Schatz: DOH’s missteps in containing COVID-19 aren’t because of a lack of resources

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Updated: Aug. 17, 2020 at 5:48 PM HST
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HONOLULU, Hawaii (HawaiiNewsNow) - More elected officials are calling on the state Health Department to stop resisting offers of money and people for its overwhelmed contact tracing program.

In an interview Monday, U.S. Sen. Brian Schatz told Hawaii News Now his staff cannot figure out whether $50 million in federal coronavirus relief aid that went to DOH has even been spent.

The money was supposed to bolster the state’s contact tracing program. But today, Hawaii’s contact tracing efforts are overwhelmed — as the virus spreads rapidly in the community.

“This is not a question of resources, this is a question of emphasis,” Schatz said, “It’s clear to me the Department of Health doesn’t really have their heart in contact tracing and that has to change.”

In addition to the $50 million, the city offered even more.

Mayor Kirk Caldwell said that was declined by the Health Department.

The agency told Hawaii News Now that they turned down the money because they were unsure about the rules of the federally-funded CARES Act and didn’t know if transferring money between jurisdictions was allowed. Schatz said it is, as long as the funds are used to fight COVID-19.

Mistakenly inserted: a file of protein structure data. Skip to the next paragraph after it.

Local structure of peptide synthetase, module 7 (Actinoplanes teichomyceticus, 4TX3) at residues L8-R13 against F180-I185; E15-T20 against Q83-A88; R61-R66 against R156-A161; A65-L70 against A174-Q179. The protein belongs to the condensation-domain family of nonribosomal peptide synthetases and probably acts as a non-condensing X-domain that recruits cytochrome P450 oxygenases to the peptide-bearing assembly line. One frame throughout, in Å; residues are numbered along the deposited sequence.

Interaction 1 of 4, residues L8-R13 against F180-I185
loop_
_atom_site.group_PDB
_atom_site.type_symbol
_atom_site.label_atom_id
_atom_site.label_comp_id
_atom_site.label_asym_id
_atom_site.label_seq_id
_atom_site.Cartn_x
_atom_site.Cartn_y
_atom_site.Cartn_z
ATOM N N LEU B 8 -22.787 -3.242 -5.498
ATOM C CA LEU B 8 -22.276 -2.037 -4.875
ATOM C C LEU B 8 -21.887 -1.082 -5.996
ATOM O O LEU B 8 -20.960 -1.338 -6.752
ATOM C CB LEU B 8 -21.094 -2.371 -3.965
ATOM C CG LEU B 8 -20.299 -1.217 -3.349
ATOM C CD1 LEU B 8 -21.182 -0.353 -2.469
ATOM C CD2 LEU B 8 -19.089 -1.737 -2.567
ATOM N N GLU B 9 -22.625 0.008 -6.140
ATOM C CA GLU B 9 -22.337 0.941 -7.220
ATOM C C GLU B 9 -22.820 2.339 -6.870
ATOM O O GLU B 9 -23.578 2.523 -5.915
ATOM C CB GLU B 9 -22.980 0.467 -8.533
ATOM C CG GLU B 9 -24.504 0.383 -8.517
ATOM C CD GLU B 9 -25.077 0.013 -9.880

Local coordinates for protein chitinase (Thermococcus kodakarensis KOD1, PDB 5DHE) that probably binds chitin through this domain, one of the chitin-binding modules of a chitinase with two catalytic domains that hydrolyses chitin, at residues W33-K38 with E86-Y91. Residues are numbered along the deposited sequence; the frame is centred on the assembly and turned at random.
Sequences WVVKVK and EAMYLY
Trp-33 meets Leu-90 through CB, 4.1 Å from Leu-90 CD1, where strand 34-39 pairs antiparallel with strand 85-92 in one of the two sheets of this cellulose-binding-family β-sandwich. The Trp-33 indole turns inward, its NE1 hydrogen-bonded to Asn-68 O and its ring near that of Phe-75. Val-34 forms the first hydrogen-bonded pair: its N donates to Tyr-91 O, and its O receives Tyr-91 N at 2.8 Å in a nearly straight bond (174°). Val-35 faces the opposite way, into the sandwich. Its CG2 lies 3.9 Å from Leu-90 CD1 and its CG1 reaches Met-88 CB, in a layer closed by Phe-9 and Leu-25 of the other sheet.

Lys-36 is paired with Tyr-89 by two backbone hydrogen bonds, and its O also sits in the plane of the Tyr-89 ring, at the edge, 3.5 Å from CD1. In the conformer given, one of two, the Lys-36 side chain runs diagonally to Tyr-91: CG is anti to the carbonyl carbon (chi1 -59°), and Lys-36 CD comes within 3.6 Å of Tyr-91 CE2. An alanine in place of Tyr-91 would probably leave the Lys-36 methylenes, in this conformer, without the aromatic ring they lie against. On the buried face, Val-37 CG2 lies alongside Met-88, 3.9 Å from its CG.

Earlier this month, state senators and HNN exposed just how overwhelmed the contact tracing arm at the Health Department is. DOH claimed it had more than 100 contact tracers but a shortage of investigators created a huge backlog.

HNN has also learned that hundreds of potential tracers, trained through the University of Hawaii program, are still waiting to be hired.

“I have received emails over the past week from some of the participants in that program explaining that they want to be called, but haven’t been called yet to start contact tracing,” said state Rep. Scott Saiki.

Health experts told state lawmakers that should have been done as soon as training was complete, and could have prevented the surge.

Dr. Mark Mugiishi, president and CEO of HMSA, said contact tracers are essential in the early stages, before the virus gets out of hand.

“If you think of it like a fire, once the fire is raging and the whole forest is burning it’s really hard to do anything but go in with helicopters and shoot water on the whole forest, but if there are small smolders, you can go and get them,” he said.

State epidemiologist Dr. Sarah Park was removed from managing the contact tracing program last week.

A spokesperson for the DOH said in a statement late Monday afternoon that they are now willing to accept the City and County of Honolulu’s offer, “If the County were to offer funding that can be legally used by the State for personnel, DOH will accept it.  At this time, we are not aware of a written offer of funding from the County.”

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